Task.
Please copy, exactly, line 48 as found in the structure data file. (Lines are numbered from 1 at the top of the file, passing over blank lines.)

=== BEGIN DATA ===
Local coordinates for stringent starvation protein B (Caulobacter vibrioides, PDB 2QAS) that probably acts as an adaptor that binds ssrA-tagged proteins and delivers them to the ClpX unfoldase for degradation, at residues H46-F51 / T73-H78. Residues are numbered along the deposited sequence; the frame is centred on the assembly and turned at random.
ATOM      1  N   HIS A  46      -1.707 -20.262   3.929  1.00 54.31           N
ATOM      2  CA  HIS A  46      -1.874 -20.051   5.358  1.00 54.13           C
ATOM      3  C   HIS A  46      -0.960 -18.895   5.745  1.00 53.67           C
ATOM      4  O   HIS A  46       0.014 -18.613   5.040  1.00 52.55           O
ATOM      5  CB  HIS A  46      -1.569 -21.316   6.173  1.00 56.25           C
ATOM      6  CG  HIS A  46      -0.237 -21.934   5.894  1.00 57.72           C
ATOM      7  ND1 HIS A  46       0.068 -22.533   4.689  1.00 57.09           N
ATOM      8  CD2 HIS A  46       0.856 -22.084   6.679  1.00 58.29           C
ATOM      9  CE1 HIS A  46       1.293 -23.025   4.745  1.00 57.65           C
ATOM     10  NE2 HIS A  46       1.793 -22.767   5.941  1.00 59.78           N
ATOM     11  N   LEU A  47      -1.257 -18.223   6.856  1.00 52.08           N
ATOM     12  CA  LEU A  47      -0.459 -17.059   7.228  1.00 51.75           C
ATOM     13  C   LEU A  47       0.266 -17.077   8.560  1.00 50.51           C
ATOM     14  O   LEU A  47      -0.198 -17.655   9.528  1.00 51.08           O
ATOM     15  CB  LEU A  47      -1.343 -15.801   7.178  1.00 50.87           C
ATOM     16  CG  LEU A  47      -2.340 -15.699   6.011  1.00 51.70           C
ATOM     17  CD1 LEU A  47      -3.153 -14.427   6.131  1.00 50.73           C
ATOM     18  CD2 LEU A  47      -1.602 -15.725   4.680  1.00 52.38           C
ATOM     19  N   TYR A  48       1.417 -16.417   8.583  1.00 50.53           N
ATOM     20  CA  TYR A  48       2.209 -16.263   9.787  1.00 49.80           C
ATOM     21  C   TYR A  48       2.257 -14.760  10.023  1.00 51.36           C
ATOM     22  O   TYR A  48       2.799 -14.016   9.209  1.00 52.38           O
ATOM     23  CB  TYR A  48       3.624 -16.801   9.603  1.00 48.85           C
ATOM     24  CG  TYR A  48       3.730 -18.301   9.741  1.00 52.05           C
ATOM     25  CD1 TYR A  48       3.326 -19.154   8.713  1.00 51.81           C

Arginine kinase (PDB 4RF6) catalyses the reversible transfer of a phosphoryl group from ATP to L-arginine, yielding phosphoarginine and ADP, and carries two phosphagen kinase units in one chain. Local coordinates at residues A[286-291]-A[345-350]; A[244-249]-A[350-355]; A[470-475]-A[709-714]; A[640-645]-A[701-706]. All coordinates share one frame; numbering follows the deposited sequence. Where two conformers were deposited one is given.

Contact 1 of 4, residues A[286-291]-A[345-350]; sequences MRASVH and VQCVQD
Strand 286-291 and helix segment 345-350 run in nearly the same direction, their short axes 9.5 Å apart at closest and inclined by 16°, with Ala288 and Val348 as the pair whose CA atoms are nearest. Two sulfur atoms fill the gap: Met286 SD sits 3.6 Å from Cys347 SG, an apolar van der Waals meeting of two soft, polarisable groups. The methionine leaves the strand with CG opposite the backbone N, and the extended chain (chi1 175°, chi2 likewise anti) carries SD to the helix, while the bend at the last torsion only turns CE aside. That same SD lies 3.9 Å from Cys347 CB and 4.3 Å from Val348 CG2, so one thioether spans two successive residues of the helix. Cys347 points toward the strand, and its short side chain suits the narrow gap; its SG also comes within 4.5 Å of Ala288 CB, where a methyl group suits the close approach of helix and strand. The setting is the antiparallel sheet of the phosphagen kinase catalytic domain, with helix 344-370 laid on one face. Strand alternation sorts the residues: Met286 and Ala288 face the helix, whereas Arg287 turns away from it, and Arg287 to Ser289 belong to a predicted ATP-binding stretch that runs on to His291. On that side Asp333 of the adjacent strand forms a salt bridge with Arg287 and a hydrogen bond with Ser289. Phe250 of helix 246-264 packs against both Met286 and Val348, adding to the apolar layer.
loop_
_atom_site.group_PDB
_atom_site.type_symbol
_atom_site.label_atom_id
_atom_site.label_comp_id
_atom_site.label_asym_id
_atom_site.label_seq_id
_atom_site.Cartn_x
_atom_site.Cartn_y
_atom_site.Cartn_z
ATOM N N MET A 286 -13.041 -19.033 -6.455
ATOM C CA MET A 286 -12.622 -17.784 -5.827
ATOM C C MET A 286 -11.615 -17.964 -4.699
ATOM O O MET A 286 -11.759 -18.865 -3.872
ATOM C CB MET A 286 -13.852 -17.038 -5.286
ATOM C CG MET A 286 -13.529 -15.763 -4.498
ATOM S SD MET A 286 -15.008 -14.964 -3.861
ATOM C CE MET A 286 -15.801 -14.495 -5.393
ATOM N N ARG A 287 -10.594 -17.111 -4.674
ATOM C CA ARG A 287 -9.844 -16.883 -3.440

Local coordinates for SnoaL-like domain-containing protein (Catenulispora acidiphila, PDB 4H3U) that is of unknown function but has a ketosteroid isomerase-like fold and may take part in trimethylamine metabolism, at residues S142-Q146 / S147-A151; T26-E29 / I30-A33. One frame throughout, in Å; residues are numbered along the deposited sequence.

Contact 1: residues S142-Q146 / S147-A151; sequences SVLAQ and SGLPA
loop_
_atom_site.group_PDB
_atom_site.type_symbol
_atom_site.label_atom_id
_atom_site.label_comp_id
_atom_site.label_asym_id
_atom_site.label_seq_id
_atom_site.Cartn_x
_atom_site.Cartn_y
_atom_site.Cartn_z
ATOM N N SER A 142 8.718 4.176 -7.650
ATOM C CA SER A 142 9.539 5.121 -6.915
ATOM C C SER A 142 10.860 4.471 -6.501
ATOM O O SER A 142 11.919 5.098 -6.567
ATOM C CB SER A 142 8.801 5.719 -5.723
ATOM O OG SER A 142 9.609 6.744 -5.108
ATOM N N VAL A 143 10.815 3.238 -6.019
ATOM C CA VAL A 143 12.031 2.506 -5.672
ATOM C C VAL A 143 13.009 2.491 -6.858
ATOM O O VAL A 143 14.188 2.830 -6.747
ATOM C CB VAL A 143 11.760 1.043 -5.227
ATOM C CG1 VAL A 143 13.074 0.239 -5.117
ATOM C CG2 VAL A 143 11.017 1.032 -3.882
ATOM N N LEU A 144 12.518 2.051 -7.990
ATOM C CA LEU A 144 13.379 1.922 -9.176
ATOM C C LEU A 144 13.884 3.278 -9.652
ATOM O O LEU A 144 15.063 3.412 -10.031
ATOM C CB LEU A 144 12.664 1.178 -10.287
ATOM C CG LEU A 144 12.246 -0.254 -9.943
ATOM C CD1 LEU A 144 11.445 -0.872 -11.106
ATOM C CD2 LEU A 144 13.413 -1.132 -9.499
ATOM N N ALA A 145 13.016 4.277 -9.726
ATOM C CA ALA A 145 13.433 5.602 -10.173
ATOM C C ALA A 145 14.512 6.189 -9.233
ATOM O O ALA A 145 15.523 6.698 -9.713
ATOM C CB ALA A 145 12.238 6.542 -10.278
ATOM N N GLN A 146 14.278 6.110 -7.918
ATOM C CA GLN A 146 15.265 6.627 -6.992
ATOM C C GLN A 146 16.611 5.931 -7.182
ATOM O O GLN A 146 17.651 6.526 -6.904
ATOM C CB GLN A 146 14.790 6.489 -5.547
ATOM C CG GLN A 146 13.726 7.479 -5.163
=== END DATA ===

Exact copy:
ATOM N N ARG A 287 -10.594 -17.111 -4.674